Have you ever loved something so much, I mean head-over-heels in love with it, that you were at a loss for words? No matter what could be said about this something, have you ever felt that it wouldn’t be enough? No words could do it justice? And, as a result, you are terrified to say anything because you think you will fail miserably when trying to convey thoughts and feelings that have no words in the English language?
That is how I feel after reading Redshirts by John Scalzi.
If you are unfamiliar with this title, the synopsis reads:
Ensign Andrew Dahl has just been assigned to the Universal Union Capital Ship Intrepid, flagship of the Universal Union since the year 2456. It’s a prestige posting, and Andrew is thrilled all the more to be assigned to the ship’s Xenobiology laboratory.
Life couldn’t be better…until Andrew begins to pick up on the fact that (1) every Away Mission involves some kind of lethal confrontation with alien forces, (2) the ship’s captain, its chief science officer, and the handsome Lieutenant Kerensky always survive these confrontations, and (3) at least one low-ranked crew member is, sadly, always killed.
Not surprisingly, a great deal of energy below decks is expendedon avoiding, at all costs, being assigned to an Away Mission. Then Andrew stumbles on information that completely transforms his and his colleagues’ understanding of what the starship Intrepid really is…and offers them a crazy, high-risk chance to save their own lives.
I think Redshirts can be best described as a love letter, in book format, to the science fiction television genre. Even more specifically, it is a love letter to Star Trek, a television series that decided to boldly go, paving the way for many future science fiction television series. Because, at least in this reader’s mind, Redshirts can be described as a love letter that both spoofs and pays homage to the genre, and because I’m find myself lacking words for a proper review, please indulge me while I write an open love letter to John Scalzi.
Dear John Scalzi,
First, I would like to thank you, from the very depths of my soul, for writing this book.
Second, I think it is important to know that from the day I returned home from the hospital after my birth, I watched Star Trek: The Original Series. Star Trek was my very first love. It is responsible for creating the nerd and geek writing this letter to you today. When Star Trek: The Next Generation appeared on my television almost 25 years ago, I could have cried. It was the most important thing to happen to 11-year-old me. So important, that year, it was included in my science fair project. I have watched both TOS and TNG more times than I can count. Star Trek, at least Gene Roddenberry’s vision of Star Trek, is the only thing of which I consider myself to be a true fan: FANATIC!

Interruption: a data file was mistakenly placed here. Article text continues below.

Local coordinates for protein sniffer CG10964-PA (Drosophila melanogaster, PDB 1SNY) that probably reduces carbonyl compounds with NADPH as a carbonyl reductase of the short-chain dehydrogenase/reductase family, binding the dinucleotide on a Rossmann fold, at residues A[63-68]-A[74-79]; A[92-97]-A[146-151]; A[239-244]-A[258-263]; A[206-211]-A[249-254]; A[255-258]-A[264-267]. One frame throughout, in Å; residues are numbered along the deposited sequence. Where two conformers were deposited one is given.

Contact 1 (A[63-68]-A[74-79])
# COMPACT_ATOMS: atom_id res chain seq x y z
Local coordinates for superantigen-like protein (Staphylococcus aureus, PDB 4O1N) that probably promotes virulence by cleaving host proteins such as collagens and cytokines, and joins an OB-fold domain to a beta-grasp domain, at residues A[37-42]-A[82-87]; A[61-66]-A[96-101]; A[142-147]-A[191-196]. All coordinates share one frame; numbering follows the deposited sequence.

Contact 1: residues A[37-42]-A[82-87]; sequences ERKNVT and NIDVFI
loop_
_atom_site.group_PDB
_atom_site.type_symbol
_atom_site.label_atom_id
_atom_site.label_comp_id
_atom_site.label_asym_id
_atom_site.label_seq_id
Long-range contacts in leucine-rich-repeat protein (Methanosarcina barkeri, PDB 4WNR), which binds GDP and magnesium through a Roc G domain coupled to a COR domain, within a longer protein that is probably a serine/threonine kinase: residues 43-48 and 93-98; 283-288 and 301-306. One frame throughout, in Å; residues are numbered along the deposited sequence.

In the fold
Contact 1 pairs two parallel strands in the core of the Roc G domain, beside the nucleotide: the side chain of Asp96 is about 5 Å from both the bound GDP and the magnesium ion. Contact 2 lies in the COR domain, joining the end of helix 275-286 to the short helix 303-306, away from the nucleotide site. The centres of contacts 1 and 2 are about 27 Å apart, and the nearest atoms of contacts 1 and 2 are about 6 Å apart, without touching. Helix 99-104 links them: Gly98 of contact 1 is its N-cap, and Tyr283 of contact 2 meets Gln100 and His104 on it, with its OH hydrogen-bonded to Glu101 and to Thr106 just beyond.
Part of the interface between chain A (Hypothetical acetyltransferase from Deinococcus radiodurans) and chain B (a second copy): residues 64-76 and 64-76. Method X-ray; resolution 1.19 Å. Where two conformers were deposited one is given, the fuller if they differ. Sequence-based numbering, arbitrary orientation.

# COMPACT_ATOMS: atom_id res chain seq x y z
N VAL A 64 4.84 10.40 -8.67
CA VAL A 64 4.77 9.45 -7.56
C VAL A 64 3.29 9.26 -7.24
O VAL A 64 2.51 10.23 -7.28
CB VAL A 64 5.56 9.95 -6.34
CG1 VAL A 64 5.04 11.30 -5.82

As a result, I am very protective of her. While it is safe to say that if something is Star Trek related, I will automatically love it and squee in the most inappropriate ways when seeing it, there is always the risk that I will loathe it with every fibre of my being and, subsequently, I will rip it to shreds – like a certain MMO that shall not be named.
Even though I have always enjoyed your writing, even though I know you are also a fan of Star Trek, even though I know you were a creative consultant for a science fiction television programme, there was a small part of me that was hesitant to read Redshirts. There was that miniscule chance you’d get it oh-so-very-wrong and then I’d have to become all nerd rage-y and rip the book apart, because that is something unfortunate we fans have a habit of doing. We love these things so much, when we feel they are not being treated with the respect they deserve, we tend to become irrational jackasses in an effort to protect whatever it is we love.
In writing Redshirts, you met every single one of my expectations for a book that both parodies and pays tribute to a genre that has shaped the lives of many a nerd and geek. It was like you entered my brain and highlighted every aspect of this genre that we fans love to pick apart – the plot lines that make no sense whatsoever, over-the-top technobabble, science that is actually magic and so beyond unrealistic it should probably be in a fantasy show instead, brain hurting paradoxes, some of the predictability within the series, namely red shirts, and “The Narrative.” DUDE! THE NARRATIVE! Your use of each of these elements, and more – so as to not spoil the book too much, let me just say Mirror/Mirror, Time Squared, Second Chances – perfect. It is all there.
As much as we love to pick apart those elements, we also adore them. They are some of our favourite things to lovingly mock. Redshirts is to Star Trek – and the science fiction television genre as a whole – as the Star Trek: The Next Generation episode The Naked Now is to the Star Trek: The Original Series episode The Naked Time. It is absurd and ridiculous but filled with the utmost respect and love.